This is a blog with spoiler free reviews. Most will be Fantasy, Science Fiction, and Horror, but there will be some books in other genres, including the occasional Non-Fiction review. There is an ongoing series of Cover Reveal Round-Ups, and sometimes I'll write an article on something that interests me.

18 July, 2013


Spaceship image by Bruce Coleman
Cover design by Blacksheep


ISBN: 978-1-85723-457-2
Pages: 451
Publisher: Orbit
First published: 13 June 1996
This edition published: 15 May 1997

On the cover:

Two and a half milennia ago, the artefact appeared in a remote corner of space, beside a trillion-year-old dying sun from a different universe. It was a perfect black-body sphere, and it did nothing. Then it disappeared.

Now it is back.

   It's really strange sitting down to write this review. When I read this book, only two months ago, the author was still with us. Granted, the news had broken that Banks had cancer and was not expected to live long, but there was talk of some faint hope. That hope is gone now, along with undoubtedly one of the best Space Opera writers that has ever lived.
   But as I read the review notes I took while I read this book, in preparation to write this words, the one thing that became clear to me is that Banks will never be completely gone. The stories he wrote will always be with us. People who are yet to be born will one day discover, and fall in love with, the Culture, and everyone and everything Banks created to bring it to life.
   Iain M. Banks is not alive anymore, but he's not gone. A part of him will always be with us in the stories he has given us.

   Excession is the fifth Culture book. And although they are not a series in the traditional SFF sense, I have noticed that there is the feeling of a progression in the series as I read it. Banks is taking us deeper into the Culture as the series progresses, and he does it through focusing on different aspects of the Culture.

   Characters have always been rather important in Banks' novels, and here some of the most important ones are the Minds, the artificial intelligences who inhabit ships, space stations, and planetoids in the Culture universe. They really come to life in this novel. The Minds have been present in previous Culture books too, but here they become much more important, in many ways they take over. 
   There are also quite a few human (and alien) characters in the novel, and Banks manages to integrate their stories very nicely with that of the Minds. The interaction, and relationship between the artificial Minds and the living creatures is done extremely well.
   The characters are very interesting, in some ways they are too interesting. There's not that many of them, but enough that it feels a bit like the reader is shortchanged with not getting to follow more of their story. Of course that is a testament to how well developed they are rather than that they feel shallow.

   There are several strands to the story at the beginning of the novel. Banks manages to create some extra suspense, for me at least, by not giving away which of the story lines that is "most important" one. It's a type of narrative structure that can be annoying to a reader, but that works very well here.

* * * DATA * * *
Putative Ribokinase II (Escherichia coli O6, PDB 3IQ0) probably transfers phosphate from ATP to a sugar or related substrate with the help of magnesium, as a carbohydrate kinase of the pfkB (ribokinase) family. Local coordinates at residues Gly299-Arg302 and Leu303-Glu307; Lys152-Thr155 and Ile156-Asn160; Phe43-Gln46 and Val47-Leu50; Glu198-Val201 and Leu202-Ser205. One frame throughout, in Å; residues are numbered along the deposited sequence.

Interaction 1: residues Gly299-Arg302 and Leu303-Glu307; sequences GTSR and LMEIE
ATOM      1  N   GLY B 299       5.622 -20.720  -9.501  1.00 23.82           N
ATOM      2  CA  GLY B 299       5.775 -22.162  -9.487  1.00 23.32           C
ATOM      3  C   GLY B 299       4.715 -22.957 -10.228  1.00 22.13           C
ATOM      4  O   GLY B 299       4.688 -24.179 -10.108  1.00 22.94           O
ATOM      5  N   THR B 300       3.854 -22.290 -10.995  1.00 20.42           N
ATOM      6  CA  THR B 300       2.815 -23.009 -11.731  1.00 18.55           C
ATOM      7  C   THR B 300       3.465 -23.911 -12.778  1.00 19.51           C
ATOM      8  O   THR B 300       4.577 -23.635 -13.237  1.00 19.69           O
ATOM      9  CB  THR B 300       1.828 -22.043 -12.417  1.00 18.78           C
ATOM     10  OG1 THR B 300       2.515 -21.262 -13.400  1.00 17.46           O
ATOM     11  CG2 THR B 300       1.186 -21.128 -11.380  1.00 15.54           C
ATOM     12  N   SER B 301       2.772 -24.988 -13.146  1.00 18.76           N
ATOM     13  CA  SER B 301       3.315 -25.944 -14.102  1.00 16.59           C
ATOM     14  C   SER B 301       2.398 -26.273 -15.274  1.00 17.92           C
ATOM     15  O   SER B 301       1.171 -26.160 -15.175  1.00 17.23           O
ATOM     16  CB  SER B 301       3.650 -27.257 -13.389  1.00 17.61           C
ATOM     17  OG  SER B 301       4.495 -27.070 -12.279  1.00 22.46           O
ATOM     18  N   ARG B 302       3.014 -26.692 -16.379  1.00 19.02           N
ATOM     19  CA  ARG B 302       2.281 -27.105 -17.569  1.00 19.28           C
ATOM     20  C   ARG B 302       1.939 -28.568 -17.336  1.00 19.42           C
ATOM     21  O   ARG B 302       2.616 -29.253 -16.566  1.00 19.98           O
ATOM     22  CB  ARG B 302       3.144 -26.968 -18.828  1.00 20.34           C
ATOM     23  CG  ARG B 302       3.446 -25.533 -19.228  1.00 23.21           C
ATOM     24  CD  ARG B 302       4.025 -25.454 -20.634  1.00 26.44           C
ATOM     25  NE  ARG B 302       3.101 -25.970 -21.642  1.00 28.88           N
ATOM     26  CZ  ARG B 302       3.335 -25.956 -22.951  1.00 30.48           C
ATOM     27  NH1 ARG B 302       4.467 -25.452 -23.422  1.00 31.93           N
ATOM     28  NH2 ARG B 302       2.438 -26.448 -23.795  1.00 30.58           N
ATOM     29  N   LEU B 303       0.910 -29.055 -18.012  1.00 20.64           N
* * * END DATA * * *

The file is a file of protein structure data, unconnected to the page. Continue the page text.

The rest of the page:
Banks opens the book in such a way that you are very quickly hooked in to the story. As more players are introduced they become one more hook for the reader to get snagged by. And once you start to get into this story you are pretty much lost in it. But there is also quite a bit of fragmentation to the story because of its structure, and that it isn't always told linearly makes it more complex to follow than the average Space Opera adventure.

   It's the complex structure of the story that really makes it interesting in my opinion. Banks way of writing what happens in bursts rather than a straight line adds both suspense, and another layer to what is going on. Sometimes it can be a bit jolting when the narrative makes a sudden jump in time, but these jumps are not random, they always come when they can give something more to the narrative than just a distraction.
   The weaving together of the different story lines and layers is Banks' greatest accomplishment here. Although at times fractured, it becomes clear that this is very much a whole with many strands to it. It's how everything meshes together in a way that feels natural in the end that makes this such a great story.

   I've mentioned great characters and a great story. And this comes together to create something that feels like it is much more than what was really put in in the first place. To use a cliche, this is greater than the sum of its part.
   This does however lead to what I feel is the only real flaw in the novel, the ending. The build up is so good, and the story so captivating that when it ends it feels disappointing. It just feels that there should be more to it, that it should have more impact than it actually does. It's not really a huge problem, but be aware of that this really is a case of the journey being more important than the destination.

   I really like Banks' Culture stories, and despite the flaw I mentioned above this is no exception. This is Space Opera with real depth to it. More character based and philosophical than action-filled, but that is certainly a strength not a weakness.
   This is of course essential to fans of Banks' Culture books, and likewise for those who wants a cerebral background to their Space Opera. It also has a somewhat "literary" leaning to it, so it would be a nice starting point to Science Fiction for someone who comes from that reading background.

REVIEWS: You can find my reviews of the previous Culture books here.

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